"'It seems probable that the foetus does not possess a rational soul as long as it is in the womb, and only begins to possess it when born, and consequently in no abortion is homicide committed.' Sextus V inflicted severe penalties for the crime of abortion at any period; these were in some degree mitigated by Gregory XIV, who, however, still held that those producing the abortion of an animated foetus should be subject to them, viz., and excommunication reserved to the bishop and also an 'irregularity' reserved to the Pope himself for absolution."

From WOMAN and THE NEW RACE - W.W. Norton

The highlighted part, I guess, implies some religious, Catholic, information, which I found beyond my understanding. Please help.

1 Answer 1


Let's start with some definitions...

to reserve to/for: Retain or hold (a right or entitlement), especially by formal or legal stipulation.

  • with object and infinitive ‘the editor reserves the right to edit letters’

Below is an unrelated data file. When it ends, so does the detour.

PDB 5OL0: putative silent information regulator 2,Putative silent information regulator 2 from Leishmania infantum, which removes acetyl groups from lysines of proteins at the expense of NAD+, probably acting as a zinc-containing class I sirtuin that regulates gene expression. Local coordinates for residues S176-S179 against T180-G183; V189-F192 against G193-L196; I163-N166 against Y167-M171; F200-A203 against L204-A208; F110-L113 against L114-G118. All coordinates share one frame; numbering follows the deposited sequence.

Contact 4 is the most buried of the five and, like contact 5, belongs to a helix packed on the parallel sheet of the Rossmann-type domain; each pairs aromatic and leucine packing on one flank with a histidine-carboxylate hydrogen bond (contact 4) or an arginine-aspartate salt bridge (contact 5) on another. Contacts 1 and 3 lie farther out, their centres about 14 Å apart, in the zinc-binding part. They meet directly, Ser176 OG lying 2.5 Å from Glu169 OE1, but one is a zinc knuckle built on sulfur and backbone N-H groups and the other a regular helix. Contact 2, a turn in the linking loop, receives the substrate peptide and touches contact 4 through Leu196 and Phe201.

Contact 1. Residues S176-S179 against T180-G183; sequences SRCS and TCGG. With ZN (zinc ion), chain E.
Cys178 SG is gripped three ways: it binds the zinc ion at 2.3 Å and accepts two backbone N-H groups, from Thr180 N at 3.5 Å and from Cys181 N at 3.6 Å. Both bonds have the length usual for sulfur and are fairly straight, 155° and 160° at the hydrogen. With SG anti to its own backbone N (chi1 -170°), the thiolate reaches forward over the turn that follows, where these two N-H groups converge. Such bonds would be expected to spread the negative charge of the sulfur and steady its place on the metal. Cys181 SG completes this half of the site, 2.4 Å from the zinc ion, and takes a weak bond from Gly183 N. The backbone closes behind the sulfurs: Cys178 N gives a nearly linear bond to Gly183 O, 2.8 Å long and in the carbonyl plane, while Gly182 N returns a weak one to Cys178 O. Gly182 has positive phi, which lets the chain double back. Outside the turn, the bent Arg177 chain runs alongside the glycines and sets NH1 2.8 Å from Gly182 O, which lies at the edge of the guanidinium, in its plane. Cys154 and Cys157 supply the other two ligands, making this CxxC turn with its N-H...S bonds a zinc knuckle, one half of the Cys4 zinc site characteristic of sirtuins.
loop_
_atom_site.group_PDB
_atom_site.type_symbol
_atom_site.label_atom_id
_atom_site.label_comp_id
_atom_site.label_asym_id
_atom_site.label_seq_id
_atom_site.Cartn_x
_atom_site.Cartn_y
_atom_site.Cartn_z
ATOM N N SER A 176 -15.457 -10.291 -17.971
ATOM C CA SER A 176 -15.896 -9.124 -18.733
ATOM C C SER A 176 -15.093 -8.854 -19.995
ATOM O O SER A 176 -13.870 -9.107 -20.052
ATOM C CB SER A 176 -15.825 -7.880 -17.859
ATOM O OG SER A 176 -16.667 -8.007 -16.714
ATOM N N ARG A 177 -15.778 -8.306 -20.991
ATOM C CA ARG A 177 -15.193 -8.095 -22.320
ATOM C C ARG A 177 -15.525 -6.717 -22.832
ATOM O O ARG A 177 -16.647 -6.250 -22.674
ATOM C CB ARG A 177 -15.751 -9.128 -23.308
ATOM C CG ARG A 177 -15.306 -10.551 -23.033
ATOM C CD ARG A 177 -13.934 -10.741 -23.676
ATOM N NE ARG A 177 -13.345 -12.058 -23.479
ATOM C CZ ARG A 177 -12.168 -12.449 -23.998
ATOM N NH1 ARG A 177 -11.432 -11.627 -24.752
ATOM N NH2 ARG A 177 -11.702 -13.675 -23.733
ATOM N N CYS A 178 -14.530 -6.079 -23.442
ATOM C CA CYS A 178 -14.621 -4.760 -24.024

excommunicate: Officially exclude (someone) from participation in the sacraments and services of the Christian Church.

absolution: Ecclesiastical declaration that a person's sins have been forgiven. ‘she had been granted absolution for her sins’

In the Catholic Church, a local priest can hear confession and grant absolution for most sins. In some cases, he can also excommunicate a sinner. In other cases, those duties fall to some person with appropriate authority.

excommunication reserved to the bishop and also an 'irregularity' reserved to the Pope himself for absolution

Your quote states that for the "crime of abortion", only a bishop (or presumably someone higher up the chain) may impose the excommunication, and that only the Pope can grant absolution.

  • Thank you for detailed explanation. Those who does abortion should be absolved(excommunicated) only by bishop or the Pope, which implies that the act of abortion is almost unforgivable. That is, in terms of abortion, only those two can give a full absolution. That is what I understood. Is that correct? And one more question. What about the 'irregularity?' Does it have any religion-specific meaning?
    – NAM
    Nov 12, 2018 at 11:54
  • 1
    @NAM According to one source, yes: Irregularity - Catholic Encyclopedia. That source also treats the other keywords in your sentence in detail (excommunication, absolution, etc.).
    – Brandin
    Nov 12, 2018 at 11:57

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